Every day the team at the Spectrum Health Rehab and Nursing Center works to keep their patients’ outlooks bright.

This has especially been the case during the pandemic, when visitors and group activities have been restricted at care facilities across the state.

Physical therapist Elizabeth Haarsma shared a glimpse of life behind the windows of the Kalamazoo Avenue SE facility.

“Residents and patients have been holding up,” she said. “Some are very sad, but they’ve been appreciative of those of us inside the building. We are being extra intentional about visiting patients in their rooms, smiling lots with our eyes (since they can’t see under these masks), connecting patients and their families with virtual visits as much as possible.”

They are also sending messages loud and clear to friends and family, recently holding up whiteboards of what they’d like others to know most.

John Naum, 85, held up a sign that read: “I can’t wait to see you and give you a hug!”

His sign was a message to his wife. They have been married for 65 years.

“John’s wife always says on their video calls, ‘I love you more today than I did on our wedding day, honey,’” Haarsma said.

Physical therapist Chelsea Dingaman held a sign meant to inspire a chuckle: “Help! We’re running out of chocolate!”

“These are hard and unusual times, so lots of listening to each other, making each other laugh, being there when people need to cry,” Haarsma said.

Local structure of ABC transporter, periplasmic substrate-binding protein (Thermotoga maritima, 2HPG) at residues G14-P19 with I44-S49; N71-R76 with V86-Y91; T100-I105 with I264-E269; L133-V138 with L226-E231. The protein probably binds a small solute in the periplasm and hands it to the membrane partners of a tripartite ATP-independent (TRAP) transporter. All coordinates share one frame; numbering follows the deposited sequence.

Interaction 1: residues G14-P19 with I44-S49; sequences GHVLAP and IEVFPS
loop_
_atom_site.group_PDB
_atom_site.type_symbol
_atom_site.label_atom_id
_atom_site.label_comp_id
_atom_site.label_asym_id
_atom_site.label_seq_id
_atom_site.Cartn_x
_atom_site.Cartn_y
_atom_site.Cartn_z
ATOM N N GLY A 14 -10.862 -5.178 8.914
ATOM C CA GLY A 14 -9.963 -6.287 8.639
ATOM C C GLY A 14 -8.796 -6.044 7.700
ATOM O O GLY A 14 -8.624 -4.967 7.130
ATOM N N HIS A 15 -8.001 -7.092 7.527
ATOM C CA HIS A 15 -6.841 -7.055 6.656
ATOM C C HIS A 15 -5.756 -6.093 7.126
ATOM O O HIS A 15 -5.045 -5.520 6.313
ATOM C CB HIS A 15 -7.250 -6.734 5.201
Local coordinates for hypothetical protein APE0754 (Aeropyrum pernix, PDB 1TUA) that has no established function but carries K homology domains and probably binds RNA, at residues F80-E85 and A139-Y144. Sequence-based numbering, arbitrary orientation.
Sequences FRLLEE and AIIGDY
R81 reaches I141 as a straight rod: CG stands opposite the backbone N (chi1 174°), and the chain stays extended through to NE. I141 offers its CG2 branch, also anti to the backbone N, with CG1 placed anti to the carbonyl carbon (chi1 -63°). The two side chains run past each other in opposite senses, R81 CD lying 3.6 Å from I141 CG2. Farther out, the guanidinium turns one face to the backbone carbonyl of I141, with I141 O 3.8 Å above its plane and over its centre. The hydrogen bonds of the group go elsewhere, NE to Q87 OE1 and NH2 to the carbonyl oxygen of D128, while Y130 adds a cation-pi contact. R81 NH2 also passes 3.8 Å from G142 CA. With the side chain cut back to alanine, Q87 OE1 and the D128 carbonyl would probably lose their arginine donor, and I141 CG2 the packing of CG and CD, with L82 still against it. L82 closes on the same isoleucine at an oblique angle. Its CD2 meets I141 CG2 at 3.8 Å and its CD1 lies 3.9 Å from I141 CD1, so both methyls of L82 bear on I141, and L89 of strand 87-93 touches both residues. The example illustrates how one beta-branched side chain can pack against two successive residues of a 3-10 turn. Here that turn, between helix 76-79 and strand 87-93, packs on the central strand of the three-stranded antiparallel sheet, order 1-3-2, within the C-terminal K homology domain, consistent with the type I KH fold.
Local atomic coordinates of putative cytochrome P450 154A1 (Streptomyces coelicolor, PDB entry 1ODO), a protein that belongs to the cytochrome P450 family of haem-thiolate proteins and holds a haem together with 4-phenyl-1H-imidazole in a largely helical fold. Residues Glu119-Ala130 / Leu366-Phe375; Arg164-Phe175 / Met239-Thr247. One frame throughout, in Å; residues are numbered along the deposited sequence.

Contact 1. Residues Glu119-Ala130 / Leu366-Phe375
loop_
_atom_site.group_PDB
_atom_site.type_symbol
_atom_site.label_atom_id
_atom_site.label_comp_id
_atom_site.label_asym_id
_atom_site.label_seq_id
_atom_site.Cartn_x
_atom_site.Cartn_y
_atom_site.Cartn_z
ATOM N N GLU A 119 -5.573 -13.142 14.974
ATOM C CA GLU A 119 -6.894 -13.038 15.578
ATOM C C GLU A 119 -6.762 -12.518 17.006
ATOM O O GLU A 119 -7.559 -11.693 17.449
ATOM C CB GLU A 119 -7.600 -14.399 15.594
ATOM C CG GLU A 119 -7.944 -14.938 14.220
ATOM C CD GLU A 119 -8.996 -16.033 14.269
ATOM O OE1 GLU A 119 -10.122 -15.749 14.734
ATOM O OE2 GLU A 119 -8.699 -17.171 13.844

Other messages shared inspiration and a whole lot of love.

Therapists are working on new individualized interventions for each patient. Haarsma said they are doing quality visits in rooms and bringing fun activities to the hallways.

“Patients’ families are a huge part of our care team, so we are acting as the connector between patients and their families so that families still feel involved, empowered and included,” Haarsma said.

The residents and staff messages serve as positive reminders that we are still in this together.

“Those of us that are caring for patients inside thank those of you on the outside for doing your part to stay safe,” Haarsma said. “We keep reminding ourselves that though we are adjusting to this new abnormal, it is only temporary and soon enough we will adjust again.”

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